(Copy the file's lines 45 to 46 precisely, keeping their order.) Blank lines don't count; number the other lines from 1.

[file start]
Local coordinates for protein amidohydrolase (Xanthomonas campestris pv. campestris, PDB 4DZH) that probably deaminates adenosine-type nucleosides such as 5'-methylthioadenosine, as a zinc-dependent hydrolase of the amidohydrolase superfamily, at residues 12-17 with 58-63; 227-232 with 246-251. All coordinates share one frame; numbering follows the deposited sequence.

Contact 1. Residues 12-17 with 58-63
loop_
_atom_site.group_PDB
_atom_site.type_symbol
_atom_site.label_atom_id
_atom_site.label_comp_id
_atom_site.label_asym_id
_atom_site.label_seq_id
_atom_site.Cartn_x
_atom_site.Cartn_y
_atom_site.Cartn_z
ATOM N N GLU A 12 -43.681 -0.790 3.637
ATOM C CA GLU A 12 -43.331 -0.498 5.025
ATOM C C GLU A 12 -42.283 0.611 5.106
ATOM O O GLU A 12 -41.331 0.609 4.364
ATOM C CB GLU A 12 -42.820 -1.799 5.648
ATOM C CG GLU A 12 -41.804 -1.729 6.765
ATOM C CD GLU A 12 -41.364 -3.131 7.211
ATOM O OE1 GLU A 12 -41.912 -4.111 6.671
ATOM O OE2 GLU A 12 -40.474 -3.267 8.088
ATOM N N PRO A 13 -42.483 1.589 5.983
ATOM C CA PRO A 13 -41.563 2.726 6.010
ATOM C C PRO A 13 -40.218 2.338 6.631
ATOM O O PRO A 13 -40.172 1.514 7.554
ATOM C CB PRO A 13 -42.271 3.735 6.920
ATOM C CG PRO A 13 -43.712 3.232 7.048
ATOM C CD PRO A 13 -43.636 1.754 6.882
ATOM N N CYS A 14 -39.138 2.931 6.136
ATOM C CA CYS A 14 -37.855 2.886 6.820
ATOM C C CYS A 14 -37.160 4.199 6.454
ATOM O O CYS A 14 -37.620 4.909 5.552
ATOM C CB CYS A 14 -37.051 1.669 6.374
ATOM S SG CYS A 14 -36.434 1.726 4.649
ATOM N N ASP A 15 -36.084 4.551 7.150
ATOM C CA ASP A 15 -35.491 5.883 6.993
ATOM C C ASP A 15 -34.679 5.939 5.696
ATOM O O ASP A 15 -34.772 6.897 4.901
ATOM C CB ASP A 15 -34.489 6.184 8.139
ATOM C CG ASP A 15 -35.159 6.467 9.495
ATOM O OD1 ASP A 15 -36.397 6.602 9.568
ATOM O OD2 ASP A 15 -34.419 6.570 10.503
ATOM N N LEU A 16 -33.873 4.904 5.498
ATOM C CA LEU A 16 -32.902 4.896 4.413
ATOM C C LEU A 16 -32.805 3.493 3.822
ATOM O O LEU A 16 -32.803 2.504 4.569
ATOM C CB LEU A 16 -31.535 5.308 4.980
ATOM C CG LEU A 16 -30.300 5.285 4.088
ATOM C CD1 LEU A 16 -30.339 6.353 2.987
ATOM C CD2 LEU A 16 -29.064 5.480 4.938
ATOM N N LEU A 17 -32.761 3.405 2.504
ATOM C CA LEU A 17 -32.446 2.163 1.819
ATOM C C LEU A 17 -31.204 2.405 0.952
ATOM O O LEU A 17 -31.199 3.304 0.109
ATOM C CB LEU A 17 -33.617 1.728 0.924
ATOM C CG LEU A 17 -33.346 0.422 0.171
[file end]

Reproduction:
ATOM C C LEU A 16 -32.805 3.493 3.822
ATOM O O LEU A 16 -32.803 2.504 4.569